Even though it’s part of our ordinary routine, we know that our choices in dressing each morning can be significant. Shirt-and-tie attire is essential for just about any professional job interview. The wrong shoes can get you barred from a nightclub.
But when do the clothes we put on our back become an agent of distrust and crime? For Trayvon Martin, the African-American teenager who was shot in the street by a neighbourhood watch captain in February, the answer is this: when you’re wearing a hoodie.
But you say: of course it isn’t as simple as that. You can’t blame the guilt of an overzealous, racist patrol guard on a jumper for godssake. Perhaps not, but judging from public reactions in the months following the tragedy, Martin brought to our attention that many others identify with the discomfort generated by this single article of clothing.
As attorney and talk-show host Geraldo Rivera explains:
People look at you and what’s the instant association? It’s those crime scene surveillance tapes. Every time you see someone stickin’ up a 7-11, the kid’s wearing a hoodie. Every time you see a mugging on a surveillance camera or they get the old lady in the alcove, it’s a kid wearing a hoodie.
What we see in the media also reinforces this psychology – who was even a little surprised that the primary suspect for ABC employee Jill Meagher’s rape and murder was known everywhere as the ‘man in blue hoodie’?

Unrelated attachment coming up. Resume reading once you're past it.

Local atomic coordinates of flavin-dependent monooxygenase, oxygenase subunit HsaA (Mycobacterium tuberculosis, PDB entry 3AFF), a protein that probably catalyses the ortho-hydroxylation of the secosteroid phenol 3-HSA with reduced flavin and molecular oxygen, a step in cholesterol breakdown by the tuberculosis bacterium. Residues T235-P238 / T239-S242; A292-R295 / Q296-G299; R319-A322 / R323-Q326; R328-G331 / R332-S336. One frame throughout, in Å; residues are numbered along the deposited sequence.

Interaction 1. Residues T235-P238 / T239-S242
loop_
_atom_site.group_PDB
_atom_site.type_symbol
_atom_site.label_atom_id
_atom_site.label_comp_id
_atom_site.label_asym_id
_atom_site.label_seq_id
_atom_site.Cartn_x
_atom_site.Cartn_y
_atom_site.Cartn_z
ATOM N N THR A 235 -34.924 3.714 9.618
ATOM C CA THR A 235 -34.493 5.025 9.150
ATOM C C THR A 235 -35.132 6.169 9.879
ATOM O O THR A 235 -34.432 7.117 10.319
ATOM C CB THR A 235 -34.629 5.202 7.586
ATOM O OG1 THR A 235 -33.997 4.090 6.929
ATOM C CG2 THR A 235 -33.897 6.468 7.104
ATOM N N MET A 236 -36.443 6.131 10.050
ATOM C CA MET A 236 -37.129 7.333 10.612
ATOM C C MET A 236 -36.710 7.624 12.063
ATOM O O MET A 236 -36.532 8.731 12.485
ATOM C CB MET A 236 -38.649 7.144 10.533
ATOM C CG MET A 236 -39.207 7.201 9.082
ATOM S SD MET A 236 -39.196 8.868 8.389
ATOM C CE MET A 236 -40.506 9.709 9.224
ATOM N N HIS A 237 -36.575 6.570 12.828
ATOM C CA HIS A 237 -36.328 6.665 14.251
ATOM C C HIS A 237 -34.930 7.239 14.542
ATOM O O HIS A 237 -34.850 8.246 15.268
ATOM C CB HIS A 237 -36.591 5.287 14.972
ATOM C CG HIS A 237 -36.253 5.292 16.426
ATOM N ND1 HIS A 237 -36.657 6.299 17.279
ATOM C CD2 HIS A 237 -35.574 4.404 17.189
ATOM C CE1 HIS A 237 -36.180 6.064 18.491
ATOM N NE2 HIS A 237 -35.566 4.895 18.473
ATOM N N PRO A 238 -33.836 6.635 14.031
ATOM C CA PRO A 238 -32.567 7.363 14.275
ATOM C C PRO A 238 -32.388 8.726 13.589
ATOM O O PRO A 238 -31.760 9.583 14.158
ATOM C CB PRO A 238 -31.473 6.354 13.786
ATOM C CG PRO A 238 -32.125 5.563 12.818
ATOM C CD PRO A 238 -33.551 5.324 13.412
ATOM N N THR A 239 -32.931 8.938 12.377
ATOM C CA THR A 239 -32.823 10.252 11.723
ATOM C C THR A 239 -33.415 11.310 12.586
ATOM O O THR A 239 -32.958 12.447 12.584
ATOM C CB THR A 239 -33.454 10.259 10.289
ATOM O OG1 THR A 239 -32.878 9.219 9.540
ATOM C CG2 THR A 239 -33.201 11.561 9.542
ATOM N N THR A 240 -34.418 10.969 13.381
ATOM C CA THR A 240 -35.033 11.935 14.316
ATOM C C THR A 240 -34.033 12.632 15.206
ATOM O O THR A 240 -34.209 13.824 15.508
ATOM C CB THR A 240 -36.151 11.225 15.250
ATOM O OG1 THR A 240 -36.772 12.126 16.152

This is ironic of course because the hoodie is supposed to defy association. Walking down the street wrapped in a hoodie you can enjoy a little extra anonymity (or just warmth). The trade-off is that you risk being labeled as an anti-social troublemaker. By choosing to cover part of your head, you cannot be identified from the back. Your face has become hooded, so it follows that your character also becomes slightly shadier to a stranger’s eye. But can we apply this rationale to other articles of clothing?
In particular, I’m talking about the inherent suspiciousness of the hijab (women’s headscarf), and let’s not even get started on the burqa. That Muslims everywhere are, at this current moment in time, unfortunately associated with al-Qaeda extremists and terrorism only adds to the general untrustworthiness of the religious garment. An Anglo schoolgirl experimented with wearing the hijab for a few hours, and the reaction she got was astoundingly negative.
You have to step back for a moment and remember that this is just a piece of fabric. It doesn’t contain any dark magic and it’s not a weapon of mass destruction. But thanks to our basic psychology with some help from reflexive social associations, the trust bank is severely anaemic.
Let’s first explore the psychology of trust. Intuitively, we distrust those who cover their faces. This isn’t so hard to understand. Our faces are our most honest feature: eyes are a window to the soul, facial muscles give away the lie, and blushing means you’re embarrassed. More importantly, your face is the most seen, and therefore the most identifiable part of you.